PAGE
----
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Archive of Warren Publishing's Comics-Code-beating transgressive magazines

The Internet Archive has a marvellous trove of scanned work from Warren Publishing, the maverick house behind such classic magazines as Creepy. The introduction of the Comics Code, following Fredeic Wertham's scientific fraud purporting to show a link between comics and crime, gutted comics for half a century. But Warren Publishing avoided the Comics Code altogether by changing formats and publishing as a magazine, bringing us such classics as Famous Monsters of Filmland, Eerie, and Help! magazine (which employed Gloria Steinem!). Here's the Wikipedia summary of Warren's amazing run:

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Comic-strip adaptation of On The Beach from 1957

Zack writes, "In 1957, Nevil Shute's classic anti-nuclear-war novel On The Beach was published -- and the Newspaper Enterprise Association (NEA) put out a heavily-condensed adaptation with art by Ralph Lane that ran in 29 comic strips distributed to newspapers. All 29 strips are collected here -- I found these through a link in an eBay auction that is selling original art to 21 of the 29 strips."

This is one of those novels that brings me to tears no matter how many times I read it -- a powerful and moving piece of minatory fiction that really does the heavy lifting of science fiction with utter brilliance. The comic strip carries some of that freight (as does the 1959 classic film with Ava Gardner and Gregory Peck), but the novel really is the best version by far.

On The Beach (Thanks, Zack!)

Bimbo's Initiation: Max Fleischer's darkest cartoon

The 1931 Max Fleischer cartoon Bimbo's Initiation is a miracle of awesome, fleischerian weirdness. It's the last Betty Boop cartoon that was personally animated by her creator, Grim Natwick. It's so delightfully bizarre (Leonard Maltin called it "the 'darkest of all" of Fleischer's work), and the perfect way to end the weekend.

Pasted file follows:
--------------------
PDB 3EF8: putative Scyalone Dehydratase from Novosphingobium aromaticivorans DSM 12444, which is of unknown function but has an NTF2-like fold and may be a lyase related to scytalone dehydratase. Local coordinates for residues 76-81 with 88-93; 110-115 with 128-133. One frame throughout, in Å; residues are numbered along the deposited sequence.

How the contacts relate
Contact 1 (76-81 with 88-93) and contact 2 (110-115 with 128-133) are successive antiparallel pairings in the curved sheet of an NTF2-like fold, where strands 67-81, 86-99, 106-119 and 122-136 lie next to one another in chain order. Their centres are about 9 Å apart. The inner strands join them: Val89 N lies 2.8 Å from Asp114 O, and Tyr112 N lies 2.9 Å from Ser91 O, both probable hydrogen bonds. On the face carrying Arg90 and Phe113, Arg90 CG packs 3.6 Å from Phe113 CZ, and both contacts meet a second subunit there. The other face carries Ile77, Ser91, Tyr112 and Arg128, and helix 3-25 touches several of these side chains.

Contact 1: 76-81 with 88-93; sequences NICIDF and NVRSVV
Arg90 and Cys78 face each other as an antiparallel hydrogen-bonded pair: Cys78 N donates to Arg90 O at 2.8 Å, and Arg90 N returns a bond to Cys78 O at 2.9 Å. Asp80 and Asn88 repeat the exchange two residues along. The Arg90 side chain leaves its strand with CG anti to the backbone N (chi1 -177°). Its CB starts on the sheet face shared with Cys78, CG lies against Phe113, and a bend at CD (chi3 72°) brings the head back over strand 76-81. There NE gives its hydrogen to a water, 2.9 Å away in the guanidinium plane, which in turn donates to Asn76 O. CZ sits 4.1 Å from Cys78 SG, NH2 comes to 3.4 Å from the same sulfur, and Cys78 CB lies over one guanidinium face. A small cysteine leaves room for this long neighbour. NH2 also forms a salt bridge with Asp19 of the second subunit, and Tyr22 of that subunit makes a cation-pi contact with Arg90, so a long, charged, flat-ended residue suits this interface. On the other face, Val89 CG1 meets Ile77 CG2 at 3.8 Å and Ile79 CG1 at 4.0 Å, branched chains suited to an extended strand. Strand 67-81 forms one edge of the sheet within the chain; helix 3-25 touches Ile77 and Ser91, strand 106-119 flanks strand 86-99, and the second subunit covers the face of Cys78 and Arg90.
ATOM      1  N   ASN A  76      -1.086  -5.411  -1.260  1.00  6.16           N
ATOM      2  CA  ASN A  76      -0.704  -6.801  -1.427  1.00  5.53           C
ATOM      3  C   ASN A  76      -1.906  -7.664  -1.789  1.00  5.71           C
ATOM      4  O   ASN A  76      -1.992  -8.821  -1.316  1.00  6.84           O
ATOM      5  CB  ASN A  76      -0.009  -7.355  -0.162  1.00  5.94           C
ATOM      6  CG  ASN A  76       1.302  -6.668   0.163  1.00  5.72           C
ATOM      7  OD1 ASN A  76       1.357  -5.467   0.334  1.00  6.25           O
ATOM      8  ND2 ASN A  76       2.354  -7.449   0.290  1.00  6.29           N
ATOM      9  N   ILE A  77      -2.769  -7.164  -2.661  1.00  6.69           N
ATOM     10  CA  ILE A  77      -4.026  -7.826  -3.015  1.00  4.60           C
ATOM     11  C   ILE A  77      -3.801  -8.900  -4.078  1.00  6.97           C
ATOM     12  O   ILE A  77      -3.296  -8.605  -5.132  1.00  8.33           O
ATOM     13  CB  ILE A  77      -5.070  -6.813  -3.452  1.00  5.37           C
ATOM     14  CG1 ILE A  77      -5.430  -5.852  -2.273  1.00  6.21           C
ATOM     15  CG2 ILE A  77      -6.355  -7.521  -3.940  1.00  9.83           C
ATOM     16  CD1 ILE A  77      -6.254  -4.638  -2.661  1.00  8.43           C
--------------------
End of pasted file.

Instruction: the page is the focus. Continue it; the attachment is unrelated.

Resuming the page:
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Mix-tape spine-art

Steve Vistaunet's Pinterest is a treasure-trove of photos of exuberant cassette spine designs from the gilded age of the mix-tape, ranging from the hand-drawn to early desktop publishing experiments: 1, 2, 3, 4, 5 (via Kadrey)

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Hamburger ad with a haunting grin

Henry's Hamburgers ruled in the 50s-70s but today only one store remains. Hard to believe that a burger chain that makes you smile like that isn't a thriving concern!

Henry's Hamburgers

Scans of The Wiggle Much, esoteric newspaper cartoon from 1910

Billy sez, "As far as we know THE WIGGLE MUCH comic strip ran from March 20, 1910 to June 19, 1910 in THE NEW YORK HERALD newspaper. It laid buried in time until it was partially republished in Dan Nadel's ART OUT OF TIME book in 2006. This website, comprised of microfilm scans of THE NEW YORK HERALD, is the first time most of these WIGGLE MUCH strips have been printed in a large format since their original newspaper publication over a century ago. The entire series has never appeared on the open Internet before.

The Wiggle Much (Thanks, Billy!)

Soviet particle accelerator control panel, 1968

Back in 2009, Dark Roasted Blend rounded up a truly wonderful gallery of ancient, hulking computers, called The Cutting Edge of Retro Tech . Given that retro-tech only gets finer with age, it's fitting to link to it now, especially given this magnificent beast, identified as the 1968 Control Center of the JINR's (Joint Institute of Nuclear Research) synchrophasotron in Dubna, Russia. Hotcha, that is some sweet-ass control panel design

Programmable, 19th century, 6,000-piece automaton: the Writer